The boys have been together for 12 years and I have been with them for about three years now and we describe ourselves as a throuple. I have a very different relationship with each of them; but neither is better or closer, they are just different. I would say Carlos and I have a calmer relationship. He's an engineer and he thinks very logically. Hernán's artistic. But it changes all the time. It doesn't feel unnatural to spend time with just one or the other, we don't do everything all together. I am a obstetrician and gynaecologist and can work unusual hours, so it's nice that the boys have each other to spend time with. There is a lot of depth and closeness to what we have. ...

...There are upsides and downsides to being part of a throuple. What has surprised me is that it can sometimes be difficult to make plans that make everybody happy. I'm definitely a social butterfly naturally, but if you asked Hernán what his dream was for our relationship, it would be for the three of us to spend a lot more time at home, watching Netflix and relaxing. I think we're all still working that out about each other. Also, with three of us, each person is only ever a third of the relationship, so you can't be selfish. There are two people there who will call you out if you're being unreasonable, which happens. It can be emotionally complicated sometimes but we love one another and I wouldn't say we argue much.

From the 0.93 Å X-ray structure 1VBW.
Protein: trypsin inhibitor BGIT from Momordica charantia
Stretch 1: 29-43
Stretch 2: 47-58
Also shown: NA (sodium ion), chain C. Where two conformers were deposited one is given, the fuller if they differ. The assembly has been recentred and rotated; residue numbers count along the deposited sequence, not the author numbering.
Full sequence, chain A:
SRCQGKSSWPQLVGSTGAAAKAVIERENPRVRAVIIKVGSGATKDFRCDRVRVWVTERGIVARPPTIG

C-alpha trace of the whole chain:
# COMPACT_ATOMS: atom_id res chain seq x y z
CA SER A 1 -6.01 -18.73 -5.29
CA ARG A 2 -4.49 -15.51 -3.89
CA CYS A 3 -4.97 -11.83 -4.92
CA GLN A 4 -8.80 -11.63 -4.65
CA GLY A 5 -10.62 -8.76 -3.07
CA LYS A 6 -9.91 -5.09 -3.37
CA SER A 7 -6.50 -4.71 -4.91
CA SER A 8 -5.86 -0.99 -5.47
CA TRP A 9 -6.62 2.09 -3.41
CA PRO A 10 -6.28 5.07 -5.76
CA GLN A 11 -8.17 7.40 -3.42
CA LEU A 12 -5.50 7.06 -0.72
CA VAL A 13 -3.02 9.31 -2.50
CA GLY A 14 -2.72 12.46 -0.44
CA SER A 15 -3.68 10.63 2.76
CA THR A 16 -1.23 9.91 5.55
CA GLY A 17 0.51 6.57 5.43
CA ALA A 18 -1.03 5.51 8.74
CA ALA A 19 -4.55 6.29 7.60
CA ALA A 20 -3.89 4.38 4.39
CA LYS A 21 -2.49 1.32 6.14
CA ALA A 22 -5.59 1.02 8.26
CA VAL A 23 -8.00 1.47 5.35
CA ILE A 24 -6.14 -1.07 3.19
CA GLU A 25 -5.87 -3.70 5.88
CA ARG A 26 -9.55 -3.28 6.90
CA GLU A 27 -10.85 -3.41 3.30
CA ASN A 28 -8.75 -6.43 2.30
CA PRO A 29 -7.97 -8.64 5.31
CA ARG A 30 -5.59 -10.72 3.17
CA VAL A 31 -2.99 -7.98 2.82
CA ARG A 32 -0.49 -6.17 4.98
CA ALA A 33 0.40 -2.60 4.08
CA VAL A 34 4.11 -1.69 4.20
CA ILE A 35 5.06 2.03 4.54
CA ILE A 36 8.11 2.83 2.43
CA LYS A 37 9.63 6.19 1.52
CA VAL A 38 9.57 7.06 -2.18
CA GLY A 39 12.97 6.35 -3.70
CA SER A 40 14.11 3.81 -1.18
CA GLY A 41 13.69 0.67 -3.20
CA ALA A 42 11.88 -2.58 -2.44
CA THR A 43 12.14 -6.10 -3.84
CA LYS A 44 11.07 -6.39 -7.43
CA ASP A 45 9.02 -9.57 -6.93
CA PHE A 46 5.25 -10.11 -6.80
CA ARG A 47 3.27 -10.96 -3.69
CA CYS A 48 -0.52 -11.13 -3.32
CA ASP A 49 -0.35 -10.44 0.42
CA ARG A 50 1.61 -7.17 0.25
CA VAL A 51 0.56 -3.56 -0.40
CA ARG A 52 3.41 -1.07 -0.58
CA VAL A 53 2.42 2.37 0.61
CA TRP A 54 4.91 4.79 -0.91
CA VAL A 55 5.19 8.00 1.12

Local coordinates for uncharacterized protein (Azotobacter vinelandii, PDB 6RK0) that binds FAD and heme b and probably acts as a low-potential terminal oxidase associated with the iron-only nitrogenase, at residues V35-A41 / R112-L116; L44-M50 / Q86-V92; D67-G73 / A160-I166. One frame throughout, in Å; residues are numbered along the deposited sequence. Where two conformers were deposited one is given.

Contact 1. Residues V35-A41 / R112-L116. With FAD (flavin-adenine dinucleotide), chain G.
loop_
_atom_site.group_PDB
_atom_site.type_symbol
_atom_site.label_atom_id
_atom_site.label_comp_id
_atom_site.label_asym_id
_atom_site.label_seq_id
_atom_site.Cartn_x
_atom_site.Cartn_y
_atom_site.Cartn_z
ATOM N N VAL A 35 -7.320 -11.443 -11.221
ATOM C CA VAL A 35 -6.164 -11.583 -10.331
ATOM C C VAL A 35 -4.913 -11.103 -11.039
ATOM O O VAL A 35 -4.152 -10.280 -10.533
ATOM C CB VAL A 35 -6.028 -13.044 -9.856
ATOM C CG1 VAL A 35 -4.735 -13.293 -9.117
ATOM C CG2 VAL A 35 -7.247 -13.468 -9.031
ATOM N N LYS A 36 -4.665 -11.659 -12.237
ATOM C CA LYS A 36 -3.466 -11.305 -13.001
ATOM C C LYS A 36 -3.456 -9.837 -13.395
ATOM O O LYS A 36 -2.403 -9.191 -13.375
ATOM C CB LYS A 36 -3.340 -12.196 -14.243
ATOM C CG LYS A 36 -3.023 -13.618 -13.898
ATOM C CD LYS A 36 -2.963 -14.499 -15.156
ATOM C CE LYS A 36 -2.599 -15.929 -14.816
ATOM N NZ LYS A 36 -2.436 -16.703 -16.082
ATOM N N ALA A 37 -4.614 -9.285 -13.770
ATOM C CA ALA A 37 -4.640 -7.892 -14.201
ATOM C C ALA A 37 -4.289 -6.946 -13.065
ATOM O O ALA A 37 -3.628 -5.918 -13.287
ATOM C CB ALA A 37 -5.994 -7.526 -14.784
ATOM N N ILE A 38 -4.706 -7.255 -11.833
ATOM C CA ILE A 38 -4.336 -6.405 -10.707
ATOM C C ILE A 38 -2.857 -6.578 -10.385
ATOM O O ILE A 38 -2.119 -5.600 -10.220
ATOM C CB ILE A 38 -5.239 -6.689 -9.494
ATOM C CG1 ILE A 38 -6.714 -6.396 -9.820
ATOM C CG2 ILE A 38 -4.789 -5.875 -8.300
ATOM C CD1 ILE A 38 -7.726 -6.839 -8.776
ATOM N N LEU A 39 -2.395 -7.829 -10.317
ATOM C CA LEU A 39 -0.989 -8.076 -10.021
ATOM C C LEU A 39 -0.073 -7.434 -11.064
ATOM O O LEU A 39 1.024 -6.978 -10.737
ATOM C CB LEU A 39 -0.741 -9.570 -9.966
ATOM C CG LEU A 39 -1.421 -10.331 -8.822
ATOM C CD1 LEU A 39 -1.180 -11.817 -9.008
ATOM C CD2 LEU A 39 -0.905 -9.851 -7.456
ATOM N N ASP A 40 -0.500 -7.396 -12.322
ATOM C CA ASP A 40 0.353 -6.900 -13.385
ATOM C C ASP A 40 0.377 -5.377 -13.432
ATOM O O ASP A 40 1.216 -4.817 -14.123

Edward Ribbons is an obstetrician and gynaecologist currently based in London. His boyfriends Carlos Briñez and José Hernán Ávila live in Sydney, Australia. You can follow them on Instagram @eddyribbo @avilaco1 and @carlos_1mba.

●  Next: a long story about a very out gay Black triad in Atlanta, in The Reckoning ("thought-provoking, unique stories about Atlanta's Black LGBTQ+ community"):  Meet The Browns: Gay Polyamorous Triad Spills The Tea On How Two Became Three  (Feb. 23). It begins,

Que, Tye, and Martel

By Darian Aaron

Three is not a crowd for Que Brown, 28, Tye Brown, 26, and Martel Star, 27. The Tallahassee, FL and Mansfield, OH transplants are one of many Black gay polyamorous triads or “throuples” in Atlanta who are finding and creating healthy romantic partnerships outside of the traditional two-person monogamous relationship model. However, there is one distinction between their triad and others— these men are living and loving out loud, online and off, and are rejecting the stigma associated with polyamory that often pushes those within this relationship structure to the margins of society.